Some nights my eyes flutter open just as I am drifting off. Panic rises in my chest. I curl into my hollow, scooped-out belly. Tears quiver and shudder, silent in the darkness, born of feelings which slumber when I am awake.
I need my mother.
I need to touch her and smell her. I need to drink her in for the day she no longer walks the earth.
I don’t understand the urgent messages which bypass my logic and shake my body. Maybe they are not meant to be understood, for to analyze them is to diminish their pull and mystery.
My flesh issues from hers. Our viscera are forever bound, transmitting dispatches almost too subtle to apprehend. Only in the gloaming of sleep can they find their mark.
I am a defenseless child, sniffling in the night: Mommy!
She is blinking back sleep when I arrive around 9 p.m. on Saturday for a two-day stay. I love her for primping, yet it distresses me to see her curling-ironed hair and powdered face. I want Mom au Natural, the mother of my youth, who appears once this old girl stops caring about appearances. I love her naked face and her straight, fly-away hair. I love her mom musk. It’s just a little bit stinky.
We hug, and we can’t let go. Who is clinging to whom? I feel her still-strong back under the thin padding of age, and I am reassured despite her stoop and slowing gait. I breathe into her neck, and I nuzzle her whiskers, which both scratch and soothe. I kiss her cheek, and I kiss her cheek again. I hug her, and I kiss her cheek once more. I cannot release her. Stay with me forever, Mommy!
My mother looks weary and fragile in the bright lights as she moves about the kitchen with intentional steps. Her efforts are redolent of Estee Lauder and longing. And meatloaf, of course. She has my dinner warmed and ready, just in case. Just in case her girl is hungry. Tit for tat. We are both starved.
I eat. Every bite is delicious. I am afraid of taking too many nibbles, of eating her all up. She must be protected, conserved.
I command: Tell me when you want breakfast, and I will make it. Whatever you want. I want to serve you for a change.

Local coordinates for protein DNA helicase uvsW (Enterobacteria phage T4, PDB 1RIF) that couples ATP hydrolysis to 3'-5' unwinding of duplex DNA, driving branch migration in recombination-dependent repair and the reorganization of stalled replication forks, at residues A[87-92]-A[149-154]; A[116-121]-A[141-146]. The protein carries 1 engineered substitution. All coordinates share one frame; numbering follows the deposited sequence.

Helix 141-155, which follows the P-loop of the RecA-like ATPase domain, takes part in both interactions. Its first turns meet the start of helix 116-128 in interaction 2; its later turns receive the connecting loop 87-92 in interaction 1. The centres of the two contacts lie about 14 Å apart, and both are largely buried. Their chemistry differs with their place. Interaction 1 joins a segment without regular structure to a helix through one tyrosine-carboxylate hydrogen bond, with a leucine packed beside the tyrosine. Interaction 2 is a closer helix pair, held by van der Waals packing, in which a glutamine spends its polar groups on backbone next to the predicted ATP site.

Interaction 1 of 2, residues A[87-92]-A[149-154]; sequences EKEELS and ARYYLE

She wants to please me. She tolerates my efforts the same way she managed those 8 a.m. Mother’s Day breakfasts in bed. Soon she is up from the table and bustling. She can’t help herself. Her love is palpable. But more than love is involved in these appetites. My mother must feed me so that I can feed her.
She consumes me hesitantly at first, without appearing to do so. Her hunger is gentle and timid, and I can bear it.
Mom was gifted but under-educated, insightful but unaffirmed. She has become opinionated but difficult to confront. She lacks the confidence to mount overt challenges, preferring sidelong jabs instead. She remains independent but lonely. My mother is so proud of me, so pleased to see me, that she has to check herself. Over the next two days, we walk and talk. We eat and talk. She talks and talks and talks, my listening presence both validation and repast.
I listen raptly and study her intently, filling my larder with rations I hope will not have to last for the rest of my life.
I see her crazy eyebrow hairs, her still-beautiful face. I pore over her fingers, which are bent into unnatural shapes by the slow progress of arthritis. I know her secret and take her right hand, needing to touch her palm. The graft from her stomach is brown and baby soft where she reached up and grabbed her mother’s scalding coffee. It comforts me.
I spread my spiritual arms to luxuriate in presence and in memory. Cookies baked, stories told, brows smoothed, books read. Gwen and Mom and I squeezed into a wing chair, one girl nestled on either side, as she reads The Wind in the Willows. I see us at the dining table with our friends as she supervises the annual gingerbread house and cookie decorating event. I can think of no other mother who allowed such prodigious, glorious, mess making! I recall her guided adventures through the wilderness of the forbidden creek. I feel pride in the fact that she was always chosen second—after Mr. Plotnick–for neighborhood baseball. You should haves seen her at bat! I hear her outrageous howl as she watches British television. My father never failed to become apoplectic over her “raucous laughter,” and that was part of the fun. Our walks around the sprawling suburban block with our terrier, Bonnie, were not chores, but events.